Growing up in a rural community called Beaverhead in southern New Mexico, John Diamond’s family used a generator for electricity and made calls using a radiophone.
A broker who sells farms and ranches, Diamond ultimately moved to the Elephant Butte area — in part because he needed better internet services.
“There were several reasons but the biggest reason is I need to be able to communicate,” he said.
Diamond spoke on a panel in Albuquerque on Monday with Agriculture Secretary Tom Vilsack and New Mexico’s congressional delegation, who announced the state has received $40 million in grants for broadband projects.
“It’s a game changer for New Mexico,” Diamond said. “It’s a game changer for agriculture, it’s a game changer for anybody in rural areas, because they can live the way that urban America has.”
Funding for the project comes from a Bipartisan Infrastructure Law that put money toward improving airports, bridges, roads and expanding internet service across the country. New Mexico alone has now received funding for 18 broadband projects. The bill will ultimately provide $65 billion for internet-related projects.
“It really is our infrastructure moment for a generation,” said Sen. Martin Heinrich, D-N.M. “We can’t even begin to predict what that’s going to mean for so many businesses and young people and New Mexicans who are going to be able to reach their full opportunity.”
Three projects were announced Monday:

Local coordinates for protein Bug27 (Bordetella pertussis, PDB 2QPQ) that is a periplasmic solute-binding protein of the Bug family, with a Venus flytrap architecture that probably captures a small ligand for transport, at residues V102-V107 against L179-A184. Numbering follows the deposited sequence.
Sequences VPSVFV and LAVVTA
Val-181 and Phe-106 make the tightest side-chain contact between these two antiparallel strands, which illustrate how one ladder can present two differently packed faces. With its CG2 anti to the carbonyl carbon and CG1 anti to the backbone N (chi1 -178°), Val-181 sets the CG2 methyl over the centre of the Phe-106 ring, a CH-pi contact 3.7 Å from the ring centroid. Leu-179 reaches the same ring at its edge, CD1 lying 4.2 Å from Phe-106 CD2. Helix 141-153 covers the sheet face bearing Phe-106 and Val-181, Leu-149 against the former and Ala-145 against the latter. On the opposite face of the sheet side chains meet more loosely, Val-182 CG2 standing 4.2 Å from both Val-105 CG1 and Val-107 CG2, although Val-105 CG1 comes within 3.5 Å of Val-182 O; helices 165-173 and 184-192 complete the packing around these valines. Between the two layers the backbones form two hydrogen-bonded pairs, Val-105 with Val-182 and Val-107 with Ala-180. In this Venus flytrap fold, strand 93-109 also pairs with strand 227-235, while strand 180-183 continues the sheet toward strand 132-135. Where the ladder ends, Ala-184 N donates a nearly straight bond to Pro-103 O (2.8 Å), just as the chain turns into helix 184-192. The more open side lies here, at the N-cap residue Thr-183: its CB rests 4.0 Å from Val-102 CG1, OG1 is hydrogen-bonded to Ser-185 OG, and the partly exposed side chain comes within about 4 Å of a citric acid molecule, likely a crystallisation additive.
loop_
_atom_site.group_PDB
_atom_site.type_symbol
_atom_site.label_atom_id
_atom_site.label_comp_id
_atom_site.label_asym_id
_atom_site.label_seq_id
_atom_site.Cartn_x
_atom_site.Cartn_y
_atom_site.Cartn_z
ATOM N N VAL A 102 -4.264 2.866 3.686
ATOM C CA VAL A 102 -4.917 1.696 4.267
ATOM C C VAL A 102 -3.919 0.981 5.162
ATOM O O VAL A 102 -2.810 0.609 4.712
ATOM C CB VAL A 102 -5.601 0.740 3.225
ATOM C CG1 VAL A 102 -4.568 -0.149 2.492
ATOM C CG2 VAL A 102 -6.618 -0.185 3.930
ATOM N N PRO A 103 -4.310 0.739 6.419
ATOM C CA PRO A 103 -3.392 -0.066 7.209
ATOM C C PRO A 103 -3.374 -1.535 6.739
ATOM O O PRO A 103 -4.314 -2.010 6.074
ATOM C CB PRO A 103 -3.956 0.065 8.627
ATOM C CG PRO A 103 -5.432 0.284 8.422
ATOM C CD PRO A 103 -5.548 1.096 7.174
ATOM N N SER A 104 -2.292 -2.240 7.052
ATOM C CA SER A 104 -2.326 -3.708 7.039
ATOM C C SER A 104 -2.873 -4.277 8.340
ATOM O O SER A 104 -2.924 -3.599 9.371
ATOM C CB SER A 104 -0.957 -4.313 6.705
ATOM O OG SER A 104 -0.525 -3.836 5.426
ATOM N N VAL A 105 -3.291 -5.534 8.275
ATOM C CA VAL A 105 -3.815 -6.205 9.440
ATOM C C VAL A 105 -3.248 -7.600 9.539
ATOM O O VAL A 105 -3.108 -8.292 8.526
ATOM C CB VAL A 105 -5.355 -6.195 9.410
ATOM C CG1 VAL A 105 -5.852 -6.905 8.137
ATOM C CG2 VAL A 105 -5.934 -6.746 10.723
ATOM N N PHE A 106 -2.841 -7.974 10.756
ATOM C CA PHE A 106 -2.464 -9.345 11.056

- Western New Mexico Telephone Company Inc. is getting $24 million to provide high-speed internet to 206 people, five businesses and five farms in Catron County.
- Peñasco Valley Telephone Cooperative Inc. is getting $13.9 million to provide high-speed internet to 550 people, 11 businesses and 48 farms in Chaves, Eddy, Otero and Lincoln counties.
- E.N.M.R. Telephone Cooperative is getting $2.6 million to provide high-speed internet to a farm and 27 people in De Baca, Guadalupe, Harding, Quay, San Miguel, Socorro and Union counties.
The delegation described the investments as a way to level the playing field and give people in rural communities the same opportunities as people who live in larger cities.
“New Mexicans understand how interconnected we are,” said Rep. Teresa Leger Fernández, D-N.M. “Even those people who are in Albuquerque are connected to somebody up in Rio Arriba or somebody in Clovis.”
Vilsack said people from larger cities should support initiatives in rural areas, where much of the country’s food and fuel comes from.
“Folks who live in cities already understand the significance and power of the internet. They have had distance learning opportunities, they’ve had telemedicine, they’ve had the ability to link with specialists across the country,” Vilsack said. “I think they understand it’s important to have those kinds of opportunities available throughout the country.”
Rep. Gabe Vasquez, D-N.M., said only 58% of homes in his district have fast internet.
“That’s unacceptable,” he said. “Internet access is necessary for all aspects of our lives, including education, health care, and economic opportunity.”
Vilsack said oversight of the money doled out from the infrastructure law will be provided through regular reports and deadlines for the specific projects and the Office of the Inspector General.
“We’re going to continue to work as a delegation with the secretary to make sure that these projects are carried out, and that (the projects) get to the places that need them the most,” Vasquez said.